Wednesday, 9 April 2014

Farmer's Temple and Lady's Citadel?

We had another interesting day in the countryside on the second day of our Siem Reap tour. Our guide took us to see two sites, Banteay Samre, a 12th century temple dedicated to a farmer (who supposedly became king) and Banteay Srei (Citadel of Women) from the 10th century - odd naming combinations in both cases but they are two of my favourites temples among the many we had seen on this trip.  They are smaller, more compact, highly detailed and exquisitely decorated - very easy to like and you can judge for yourself from the pictures below.  They were both made with hard red sandstone which were easier to carve and resulted in what are considered excellent examples of Khmer classical carving. 

On the way to the two Banteays, we dropped by Pre Rup, an unusual brick temple, quite steep to climb and which we didn't explore. After the exhausting day at Angkor Wat, we found the steep steps a little intimidating and was quite content to play lazy tourist, taking some pictures with my telelens instead.

Throughout the drive in the country, we saw many Cambodian country houses on stakes with thatched roofs.  We also caught a glimpse of one of the local cottage industries, the making of palm sugar.   On the way back, we visited another stone temple hidden in the jungle, Ta Nei, also with trees growing out of it.  We then hiked up the hill to the Bakheng Temple to join the crowd watching the sunset, but seeing the haze around the sun that evening, we could almost predict what it was going to look like.  It had been a long day and coupled with the fact that I was not feeling great, we did not stay.  There was still sunrise at Angkor Wat the following morning to consider - yet another touristy ritual that must be observed...

Pre Rup - made with brick, laterite and sandstone, hence its reddish glow.  I can imagine it could be quite amazing at sunrise and sunset when the red bricks catch the sun.  Too bad it's a distance from town.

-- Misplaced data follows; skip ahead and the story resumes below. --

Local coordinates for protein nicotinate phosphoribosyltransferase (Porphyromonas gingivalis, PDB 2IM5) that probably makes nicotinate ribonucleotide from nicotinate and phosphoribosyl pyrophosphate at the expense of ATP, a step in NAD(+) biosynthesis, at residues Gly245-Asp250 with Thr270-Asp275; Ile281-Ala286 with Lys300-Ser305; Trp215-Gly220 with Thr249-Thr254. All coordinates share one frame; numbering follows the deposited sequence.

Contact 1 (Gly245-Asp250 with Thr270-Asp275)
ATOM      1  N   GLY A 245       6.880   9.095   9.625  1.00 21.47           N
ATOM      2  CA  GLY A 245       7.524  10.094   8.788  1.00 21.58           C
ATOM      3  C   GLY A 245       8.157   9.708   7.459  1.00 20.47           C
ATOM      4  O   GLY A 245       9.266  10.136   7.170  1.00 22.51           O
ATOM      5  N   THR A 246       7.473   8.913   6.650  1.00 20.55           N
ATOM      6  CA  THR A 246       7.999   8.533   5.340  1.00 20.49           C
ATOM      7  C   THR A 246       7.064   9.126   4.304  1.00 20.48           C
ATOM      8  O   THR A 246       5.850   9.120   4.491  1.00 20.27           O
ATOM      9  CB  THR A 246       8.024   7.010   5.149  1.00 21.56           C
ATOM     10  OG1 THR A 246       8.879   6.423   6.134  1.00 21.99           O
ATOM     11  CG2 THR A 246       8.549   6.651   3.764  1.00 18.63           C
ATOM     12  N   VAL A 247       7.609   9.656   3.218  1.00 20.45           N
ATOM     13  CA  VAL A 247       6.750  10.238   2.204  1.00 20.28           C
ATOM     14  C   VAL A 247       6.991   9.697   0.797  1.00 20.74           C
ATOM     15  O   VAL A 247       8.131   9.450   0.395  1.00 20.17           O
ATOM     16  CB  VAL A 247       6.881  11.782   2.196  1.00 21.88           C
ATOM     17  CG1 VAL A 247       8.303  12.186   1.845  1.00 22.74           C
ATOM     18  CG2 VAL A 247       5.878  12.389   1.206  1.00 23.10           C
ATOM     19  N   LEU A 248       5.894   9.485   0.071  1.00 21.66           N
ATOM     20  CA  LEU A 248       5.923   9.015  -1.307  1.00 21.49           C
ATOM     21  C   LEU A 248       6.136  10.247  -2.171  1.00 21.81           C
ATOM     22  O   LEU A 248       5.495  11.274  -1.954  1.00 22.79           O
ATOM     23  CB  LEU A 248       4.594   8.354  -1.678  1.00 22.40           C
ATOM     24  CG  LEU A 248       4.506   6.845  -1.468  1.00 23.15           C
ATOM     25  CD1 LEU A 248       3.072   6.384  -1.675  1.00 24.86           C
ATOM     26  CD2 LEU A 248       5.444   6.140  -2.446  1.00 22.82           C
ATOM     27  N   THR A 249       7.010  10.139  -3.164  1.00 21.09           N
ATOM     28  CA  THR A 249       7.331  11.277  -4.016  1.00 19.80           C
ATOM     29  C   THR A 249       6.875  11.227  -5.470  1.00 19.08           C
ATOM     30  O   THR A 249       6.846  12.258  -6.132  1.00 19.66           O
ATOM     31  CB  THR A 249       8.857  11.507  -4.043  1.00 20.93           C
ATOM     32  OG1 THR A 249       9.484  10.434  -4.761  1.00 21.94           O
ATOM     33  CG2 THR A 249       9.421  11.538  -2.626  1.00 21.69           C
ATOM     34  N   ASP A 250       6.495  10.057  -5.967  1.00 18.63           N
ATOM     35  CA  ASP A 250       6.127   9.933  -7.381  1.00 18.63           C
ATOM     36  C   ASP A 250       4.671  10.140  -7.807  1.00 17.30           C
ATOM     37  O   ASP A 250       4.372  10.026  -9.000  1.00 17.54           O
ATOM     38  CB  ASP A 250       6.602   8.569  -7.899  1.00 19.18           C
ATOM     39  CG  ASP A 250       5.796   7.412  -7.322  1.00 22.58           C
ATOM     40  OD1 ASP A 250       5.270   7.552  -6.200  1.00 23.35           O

A typical stake house in the countryside.  Obviously the stakes are needed because of floods during the monsoon season.

Angels in Angkor

Banteay Samre - the red sandstone gave this temple a different timbre

double walls were typical

All the buildings were raised with horizontal mouldings - imagine what they must have looked like when the interior moat was filled with water

Both here in Banteay Samre and in Banteay Srei, the pediments were quite large in proportion to the portals and contained detailed carvings of whole scenes from Hindu mythology

Detailed carvings on the library

In between Banteay Samre and Banteay Srei, we saw how palm sugar was boiled in a large pan and then filled into these round moulds

Our guide Sarak with a male palm flower

Banteay Srei portal - again large pediments with intricate carvings

Banteay Srei is very similar to Banteay Samre both in themes and in style.

The Banteay Srei libraries are very similar to the Banteay Samre libraries.  There are again two of them in each of the temples.

The Banteay Srei buildings, like the ones at Banteay Samre, were also raised with interior moat. 

On the way into town we dropped by yet another stone temple that was hidden in the jungle, Ta Nei, which, like Ta Prohm, also have trees growing out of it. 

and this was of course a library!

Multiple portals and intricate carvings

Watching the sunset at Bakheng Hill - another touristy thing to do...

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